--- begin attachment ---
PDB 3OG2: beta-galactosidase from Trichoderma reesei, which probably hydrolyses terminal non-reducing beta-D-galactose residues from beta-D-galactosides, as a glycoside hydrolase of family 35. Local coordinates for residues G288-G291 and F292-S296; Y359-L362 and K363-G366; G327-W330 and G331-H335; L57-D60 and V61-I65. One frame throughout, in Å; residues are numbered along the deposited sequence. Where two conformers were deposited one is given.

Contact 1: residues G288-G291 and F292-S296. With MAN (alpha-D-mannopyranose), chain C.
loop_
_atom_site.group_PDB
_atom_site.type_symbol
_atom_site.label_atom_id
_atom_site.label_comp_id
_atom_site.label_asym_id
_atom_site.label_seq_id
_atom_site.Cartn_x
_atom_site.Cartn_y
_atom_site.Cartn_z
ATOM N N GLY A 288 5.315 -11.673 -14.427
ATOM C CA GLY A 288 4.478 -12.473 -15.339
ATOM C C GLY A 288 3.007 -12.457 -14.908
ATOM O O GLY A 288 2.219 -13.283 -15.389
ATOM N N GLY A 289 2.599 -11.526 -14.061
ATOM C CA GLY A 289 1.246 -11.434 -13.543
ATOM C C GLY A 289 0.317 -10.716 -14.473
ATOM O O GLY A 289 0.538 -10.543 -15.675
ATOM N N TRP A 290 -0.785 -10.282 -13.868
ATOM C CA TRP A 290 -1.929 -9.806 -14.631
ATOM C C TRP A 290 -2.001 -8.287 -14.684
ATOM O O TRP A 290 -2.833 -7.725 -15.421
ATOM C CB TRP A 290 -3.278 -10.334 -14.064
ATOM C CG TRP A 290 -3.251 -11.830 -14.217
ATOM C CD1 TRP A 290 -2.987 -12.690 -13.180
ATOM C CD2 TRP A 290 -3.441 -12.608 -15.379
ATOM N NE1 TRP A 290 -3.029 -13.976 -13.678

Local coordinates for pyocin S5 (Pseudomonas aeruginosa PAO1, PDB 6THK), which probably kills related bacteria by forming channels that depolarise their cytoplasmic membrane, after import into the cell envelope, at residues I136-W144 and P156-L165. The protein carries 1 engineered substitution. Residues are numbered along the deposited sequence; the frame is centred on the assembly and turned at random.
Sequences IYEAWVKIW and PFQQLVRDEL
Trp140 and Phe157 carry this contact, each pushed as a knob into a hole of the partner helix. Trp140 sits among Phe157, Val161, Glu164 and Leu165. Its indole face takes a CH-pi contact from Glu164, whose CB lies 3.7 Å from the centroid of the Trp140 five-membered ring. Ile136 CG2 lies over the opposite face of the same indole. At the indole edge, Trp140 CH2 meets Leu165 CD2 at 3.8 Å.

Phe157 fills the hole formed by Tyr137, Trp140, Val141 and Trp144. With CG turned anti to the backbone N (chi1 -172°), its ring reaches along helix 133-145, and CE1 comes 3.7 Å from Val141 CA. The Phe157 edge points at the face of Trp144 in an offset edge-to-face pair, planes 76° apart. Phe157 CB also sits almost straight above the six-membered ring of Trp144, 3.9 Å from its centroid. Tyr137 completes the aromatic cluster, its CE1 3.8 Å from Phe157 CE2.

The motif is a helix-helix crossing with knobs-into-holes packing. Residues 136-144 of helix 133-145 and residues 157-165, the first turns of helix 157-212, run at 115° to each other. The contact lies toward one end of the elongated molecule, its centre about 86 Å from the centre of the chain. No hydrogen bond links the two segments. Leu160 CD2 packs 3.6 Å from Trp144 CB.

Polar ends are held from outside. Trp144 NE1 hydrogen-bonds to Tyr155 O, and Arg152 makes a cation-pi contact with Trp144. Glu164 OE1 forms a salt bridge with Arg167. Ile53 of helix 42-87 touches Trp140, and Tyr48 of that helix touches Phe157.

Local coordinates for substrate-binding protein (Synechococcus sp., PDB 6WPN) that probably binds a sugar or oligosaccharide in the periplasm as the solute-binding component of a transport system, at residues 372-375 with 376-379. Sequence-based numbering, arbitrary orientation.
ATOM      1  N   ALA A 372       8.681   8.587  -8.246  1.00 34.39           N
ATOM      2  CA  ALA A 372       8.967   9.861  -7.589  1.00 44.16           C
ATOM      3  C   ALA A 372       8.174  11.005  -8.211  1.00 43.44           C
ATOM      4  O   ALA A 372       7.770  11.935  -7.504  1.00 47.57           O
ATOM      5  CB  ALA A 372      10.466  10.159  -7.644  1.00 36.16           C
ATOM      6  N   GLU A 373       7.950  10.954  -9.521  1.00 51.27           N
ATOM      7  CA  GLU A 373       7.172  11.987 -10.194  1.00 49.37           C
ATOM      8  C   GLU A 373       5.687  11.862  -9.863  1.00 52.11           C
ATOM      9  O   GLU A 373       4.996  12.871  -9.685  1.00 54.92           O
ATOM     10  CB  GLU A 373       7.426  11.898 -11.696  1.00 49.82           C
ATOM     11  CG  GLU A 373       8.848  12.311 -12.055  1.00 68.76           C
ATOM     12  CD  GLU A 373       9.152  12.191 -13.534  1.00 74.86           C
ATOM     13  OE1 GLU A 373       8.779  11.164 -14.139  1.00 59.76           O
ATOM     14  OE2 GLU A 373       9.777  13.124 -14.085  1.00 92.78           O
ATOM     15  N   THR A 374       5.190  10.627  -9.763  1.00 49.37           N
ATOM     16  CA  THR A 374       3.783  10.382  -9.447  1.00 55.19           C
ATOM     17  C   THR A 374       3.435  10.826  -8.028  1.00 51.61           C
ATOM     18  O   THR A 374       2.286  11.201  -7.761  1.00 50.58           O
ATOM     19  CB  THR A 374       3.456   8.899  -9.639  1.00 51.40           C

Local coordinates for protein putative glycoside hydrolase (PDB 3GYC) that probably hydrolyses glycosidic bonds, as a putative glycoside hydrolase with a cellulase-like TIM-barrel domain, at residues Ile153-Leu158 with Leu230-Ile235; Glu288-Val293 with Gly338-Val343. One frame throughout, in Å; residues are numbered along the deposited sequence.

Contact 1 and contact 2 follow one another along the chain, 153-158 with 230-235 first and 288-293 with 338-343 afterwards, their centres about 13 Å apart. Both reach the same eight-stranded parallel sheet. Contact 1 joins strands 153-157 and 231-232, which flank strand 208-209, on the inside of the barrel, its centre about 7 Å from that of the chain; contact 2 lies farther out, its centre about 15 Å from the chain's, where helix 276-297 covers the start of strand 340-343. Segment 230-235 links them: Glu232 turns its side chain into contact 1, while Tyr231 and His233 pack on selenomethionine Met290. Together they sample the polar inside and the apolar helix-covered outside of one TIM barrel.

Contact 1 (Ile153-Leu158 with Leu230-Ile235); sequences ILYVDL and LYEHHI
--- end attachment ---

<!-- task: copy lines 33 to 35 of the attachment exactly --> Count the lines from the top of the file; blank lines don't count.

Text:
Phe157 fills the hole formed by Tyr137, Trp140, Val141 and Trp144. With CG turned anti to the backbone N (chi1 -172°), its ring reaches along helix 133-145, and CE1 comes 3.7 Å from Val141 CA. The Phe157 edge points at the face of Trp144 in an offset edge-to-face pair, planes 76° apart. Phe157 CB also sits almost straight above the six-membered ring of Trp144, 3.9 Å from its centroid. Tyr137 completes the aromatic cluster, its CE1 3.8 Å from Phe157 CE2.

The motif is a helix-helix crossing with knobs-into-holes packing. Residues 136-144 of helix 133-145 and residues 157-165, the first turns of helix 157-212, run at 115° to each other. The contact lies toward one end of the elongated molecule, its centre about 86 Å from the centre of the chain. No hydrogen bond links the two segments. Leu160 CD2 packs 3.6 Å from Trp144 CB.

Polar ends are held from outside. Trp144 NE1 hydrogen-bonds to Tyr155 O, and Arg152 makes a cation-pi contact with Trp144. Glu164 OE1 forms a salt bridge with Arg167. Ile53 of helix 42-87 touches Trp140, and Tyr48 of that helix touches Phe157.